I will find you…
I’ve been getting a little dark thematically with the last few posts. Thought I’d lighten things up by discussing one of my all time favourite movies.
I watch The Last of the Mohicans every few months, because I get so much out of it as a viewer. I am devastated that I only discovered it relatively recently (it was made in 1992). That’s 20 years of prime viewing that I’ve missed. For those of you haven’t watched it, I am hopeful that this post will send you to your nearest library or DVD store so you can see why I make such a fuss about this movie.
I discovered Mohicans via the original Shift Happens YouTube video. The music stirred something deep in my soul, so I searched to find its origins. I was surprised that it was from the movie, but must admit that I didn’t hurry to watch it. Eventually I did though, and completely fell in love with the story. The soundtrack is haunting, moving, beautiful. If ever I marry, I will walk down the aisle to The Kiss, a fiddler playing it. If you haven’t heard it, I’ve included it below for your listening pleasure.
Michael Mann is the genius behind Mohicans. The screenplay (which, according to Wikipedia is based more on the 1936 film by George Seitz than James Fenimore Cooper’s novel) is what I would describe as minimalist (don’t expect too much dialogue); the film is brooding and moody, with much of it being shot at night. Visually, it’s just stunning. The opening scene immediately hooked me. We see Nathaniel Hawkeye hunting elk with his adoptive Mohican family, Chingachgook and Uncas, complete with blood-stirring music. I’m not going to be a spoiler, though, so if you want an overview of the story, see the Wikipedia entry here.
While we see Hawkeye as the central character, Mohicans is Cora’s story. When we first meet her, she is a prim and proper Englishwoman, neat and coiffed. As she discovers more about herself and life in colonial America, she slowly sheds the facade and unleashes her true self. The love affair between Cora and Hawkeye is beautiful to watch, as is the unfolding attraction between Cora’s younger sister, Alice, and Hawkeye’s adopted brother Uncas. The final scenes in the movie are result of the latter attraction, and I never fail to howl at the moon at the unfairness of it. But the love that blossoms between Cora and Hawkeye is rich and deep, and I would love someone to woo me with: “What are you looking at, sir?” “I’m looking at you, miss.”. Talk about swoony!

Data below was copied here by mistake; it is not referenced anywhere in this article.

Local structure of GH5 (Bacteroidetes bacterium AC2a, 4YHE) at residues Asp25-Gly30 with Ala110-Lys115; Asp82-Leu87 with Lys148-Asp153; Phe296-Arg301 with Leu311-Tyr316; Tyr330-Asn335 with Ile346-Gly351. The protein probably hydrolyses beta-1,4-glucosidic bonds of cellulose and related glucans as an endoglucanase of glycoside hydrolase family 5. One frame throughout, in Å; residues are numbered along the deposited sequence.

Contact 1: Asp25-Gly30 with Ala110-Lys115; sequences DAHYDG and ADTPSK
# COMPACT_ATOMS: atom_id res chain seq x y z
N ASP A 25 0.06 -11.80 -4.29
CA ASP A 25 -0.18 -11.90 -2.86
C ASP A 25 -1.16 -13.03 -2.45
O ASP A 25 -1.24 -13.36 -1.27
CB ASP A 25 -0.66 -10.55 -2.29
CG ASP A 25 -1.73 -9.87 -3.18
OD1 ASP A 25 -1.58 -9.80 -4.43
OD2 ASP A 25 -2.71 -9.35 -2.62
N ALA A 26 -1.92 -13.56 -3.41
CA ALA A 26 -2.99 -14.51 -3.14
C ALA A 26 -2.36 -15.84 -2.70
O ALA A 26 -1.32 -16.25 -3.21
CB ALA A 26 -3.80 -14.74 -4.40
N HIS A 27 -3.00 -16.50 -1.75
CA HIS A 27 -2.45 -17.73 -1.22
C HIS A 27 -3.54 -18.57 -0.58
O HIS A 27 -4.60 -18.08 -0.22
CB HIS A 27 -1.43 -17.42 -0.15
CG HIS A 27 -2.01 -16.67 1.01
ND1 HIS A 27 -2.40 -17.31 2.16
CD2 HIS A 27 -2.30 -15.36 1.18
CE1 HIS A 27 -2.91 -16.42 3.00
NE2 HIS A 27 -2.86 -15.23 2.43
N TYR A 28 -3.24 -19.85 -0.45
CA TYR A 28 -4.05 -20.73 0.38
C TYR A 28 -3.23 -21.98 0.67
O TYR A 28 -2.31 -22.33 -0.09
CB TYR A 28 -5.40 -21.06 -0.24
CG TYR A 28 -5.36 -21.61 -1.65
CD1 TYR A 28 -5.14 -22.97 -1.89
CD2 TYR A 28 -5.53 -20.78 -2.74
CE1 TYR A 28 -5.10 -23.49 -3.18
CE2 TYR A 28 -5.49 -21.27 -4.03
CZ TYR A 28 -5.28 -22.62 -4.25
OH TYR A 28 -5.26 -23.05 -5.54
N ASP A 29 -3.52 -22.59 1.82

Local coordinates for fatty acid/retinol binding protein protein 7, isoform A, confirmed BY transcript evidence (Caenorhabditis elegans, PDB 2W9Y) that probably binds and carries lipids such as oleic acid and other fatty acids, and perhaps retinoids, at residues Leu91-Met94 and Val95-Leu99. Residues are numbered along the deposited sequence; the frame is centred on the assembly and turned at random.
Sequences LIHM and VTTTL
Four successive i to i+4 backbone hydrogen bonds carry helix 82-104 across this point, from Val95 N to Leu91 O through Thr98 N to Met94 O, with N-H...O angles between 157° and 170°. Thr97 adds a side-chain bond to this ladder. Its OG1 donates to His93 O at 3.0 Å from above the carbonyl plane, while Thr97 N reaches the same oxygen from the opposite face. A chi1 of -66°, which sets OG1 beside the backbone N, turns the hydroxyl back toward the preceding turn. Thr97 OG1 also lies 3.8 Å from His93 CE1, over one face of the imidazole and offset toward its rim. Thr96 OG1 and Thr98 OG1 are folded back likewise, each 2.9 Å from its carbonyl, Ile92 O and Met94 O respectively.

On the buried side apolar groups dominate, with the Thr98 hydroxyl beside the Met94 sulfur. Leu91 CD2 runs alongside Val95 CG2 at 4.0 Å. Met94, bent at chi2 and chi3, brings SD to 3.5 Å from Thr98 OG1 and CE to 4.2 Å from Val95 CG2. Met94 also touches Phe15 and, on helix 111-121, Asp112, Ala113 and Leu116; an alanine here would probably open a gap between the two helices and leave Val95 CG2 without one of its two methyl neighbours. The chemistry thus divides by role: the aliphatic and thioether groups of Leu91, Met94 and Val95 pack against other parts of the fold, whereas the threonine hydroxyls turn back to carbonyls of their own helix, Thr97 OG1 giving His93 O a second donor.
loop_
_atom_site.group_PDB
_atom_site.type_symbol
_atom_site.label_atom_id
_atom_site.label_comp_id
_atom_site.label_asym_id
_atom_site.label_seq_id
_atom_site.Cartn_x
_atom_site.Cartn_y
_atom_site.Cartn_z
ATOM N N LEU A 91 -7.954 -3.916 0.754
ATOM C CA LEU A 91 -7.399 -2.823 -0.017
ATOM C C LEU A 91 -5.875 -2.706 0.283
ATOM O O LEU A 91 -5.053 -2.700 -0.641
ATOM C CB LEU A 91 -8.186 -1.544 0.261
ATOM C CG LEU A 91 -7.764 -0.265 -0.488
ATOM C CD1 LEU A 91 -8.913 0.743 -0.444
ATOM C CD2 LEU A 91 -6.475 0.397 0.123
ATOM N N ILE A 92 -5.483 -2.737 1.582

At the other end of the spectrum is Magua, surely one of the most compellingly evil villains in movie history. He is motivated purely and simply by revenge. The fact that he utters the chilling words: “I will kill the grey hair and wipe his seed from the earth” in such a moderate, reasonable tone makes him all the more psychopathic. Major Duncan Heyward is a character who would be easy to loathe because of his blind allegiance to the King and his willingness to massage information. His selflessness and sacrifice towards the end of the film forces me to admire him and feel compassion for him and the awful situation he finds himself in. If you’ve seen the movie, you’d have to agree that this is the ultimate in redemption scenes.
Like all good stories, Mohicans is about love, loss and redemption. And like all good movies, I feel an emotional connection to the characters. I never fail to howl at the injustice of it all at the end of the film, and I’m glad for that. I would hate to be a person who felt nothing after watching Mohicans.